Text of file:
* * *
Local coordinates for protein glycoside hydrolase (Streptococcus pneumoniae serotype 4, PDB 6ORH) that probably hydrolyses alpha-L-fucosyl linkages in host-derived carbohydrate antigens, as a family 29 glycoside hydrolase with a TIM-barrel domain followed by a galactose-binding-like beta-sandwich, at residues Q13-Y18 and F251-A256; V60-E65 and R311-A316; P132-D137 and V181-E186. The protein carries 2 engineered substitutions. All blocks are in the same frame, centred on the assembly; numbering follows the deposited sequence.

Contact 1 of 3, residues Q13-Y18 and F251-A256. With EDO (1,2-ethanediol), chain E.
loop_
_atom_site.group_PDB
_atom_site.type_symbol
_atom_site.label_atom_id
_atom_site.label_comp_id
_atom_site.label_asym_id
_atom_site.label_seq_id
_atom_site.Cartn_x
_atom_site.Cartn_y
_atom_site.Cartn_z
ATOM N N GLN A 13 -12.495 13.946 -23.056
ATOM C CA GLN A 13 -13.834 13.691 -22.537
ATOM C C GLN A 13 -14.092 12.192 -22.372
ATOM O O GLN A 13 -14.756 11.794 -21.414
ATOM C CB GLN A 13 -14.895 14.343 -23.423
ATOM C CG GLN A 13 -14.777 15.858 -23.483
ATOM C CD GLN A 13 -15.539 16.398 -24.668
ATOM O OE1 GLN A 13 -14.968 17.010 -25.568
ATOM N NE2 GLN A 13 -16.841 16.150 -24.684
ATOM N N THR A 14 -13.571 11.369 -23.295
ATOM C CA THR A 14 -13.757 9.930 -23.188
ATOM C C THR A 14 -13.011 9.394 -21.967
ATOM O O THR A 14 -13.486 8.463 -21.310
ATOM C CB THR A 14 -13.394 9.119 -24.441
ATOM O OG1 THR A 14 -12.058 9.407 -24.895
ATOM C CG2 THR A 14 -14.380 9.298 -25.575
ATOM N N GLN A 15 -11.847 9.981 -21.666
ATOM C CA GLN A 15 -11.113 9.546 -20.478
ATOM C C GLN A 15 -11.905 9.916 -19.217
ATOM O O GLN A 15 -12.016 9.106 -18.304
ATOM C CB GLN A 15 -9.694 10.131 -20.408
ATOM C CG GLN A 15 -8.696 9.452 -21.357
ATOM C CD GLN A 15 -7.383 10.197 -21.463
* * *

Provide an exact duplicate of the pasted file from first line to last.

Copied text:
Local coordinates for protein glycoside hydrolase (Streptococcus pneumoniae serotype 4, PDB 6ORH) that probably hydrolyses alpha-L-fucosyl linkages in host-derived carbohydrate antigens, as a family 29 glycoside hydrolase with a TIM-barrel domain followed by a galactose-binding-like beta-sandwich, at residues Q13-Y18 and F251-A256; V60-E65 and R311-A316; P132-D137 and V181-E186. The protein carries 2 engineered substitutions. All blocks are in the same frame, centred on the assembly; numbering follows the deposited sequence.

Contact 1 of 3, residues Q13-Y18 and F251-A256. With EDO (1,2-ethanediol), chain E.
loop_
_atom_site.group_PDB
_atom_site.type_symbol
_atom_site.label_atom_id
_atom_site.label_comp_id
_atom_site.label_asym_id
_atom_site.label_seq_id
_atom_site.Cartn_x
_atom_site.Cartn_y
_atom_site.Cartn_z
ATOM N N GLN A 13 -12.495 13.946 -23.056
ATOM C CA GLN A 13 -13.834 13.691 -22.537
ATOM C C GLN A 13 -14.092 12.192 -22.372
ATOM O O GLN A 13 -14.756 11.794 -21.414
ATOM C CB GLN A 13 -14.895 14.343 -23.423
ATOM C CG GLN A 13 -14.777 15.858 -23.483
ATOM C CD GLN A 13 -15.539 16.398 -24.668
ATOM O OE1 GLN A 13 -14.968 17.010 -25.568
ATOM N NE2 GLN A 13 -16.841 16.150 -24.684
ATOM N N THR A 14 -13.571 11.369 -23.295
ATOM C CA THR A 14 -13.757 9.930 -23.188
ATOM C C THR A 14 -13.011 9.394 -21.967
ATOM O O THR A 14 -13.486 8.463 -21.310
ATOM C CB THR A 14 -13.394 9.119 -24.441
ATOM O OG1 THR A 14 -12.058 9.407 -24.895
ATOM C CG2 THR A 14 -14.380 9.298 -25.575
ATOM N N GLN A 15 -11.847 9.981 -21.666
ATOM C CA GLN A 15 -11.113 9.546 -20.478
ATOM C C GLN A 15 -11.905 9.916 -19.217
ATOM O O GLN A 15 -12.016 9.106 -18.304
ATOM C CB GLN A 15 -9.694 10.131 -20.408
ATOM C CG GLN A 15 -8.696 9.452 -21.357
ATOM C CD GLN A 15 -7.383 10.197 -21.463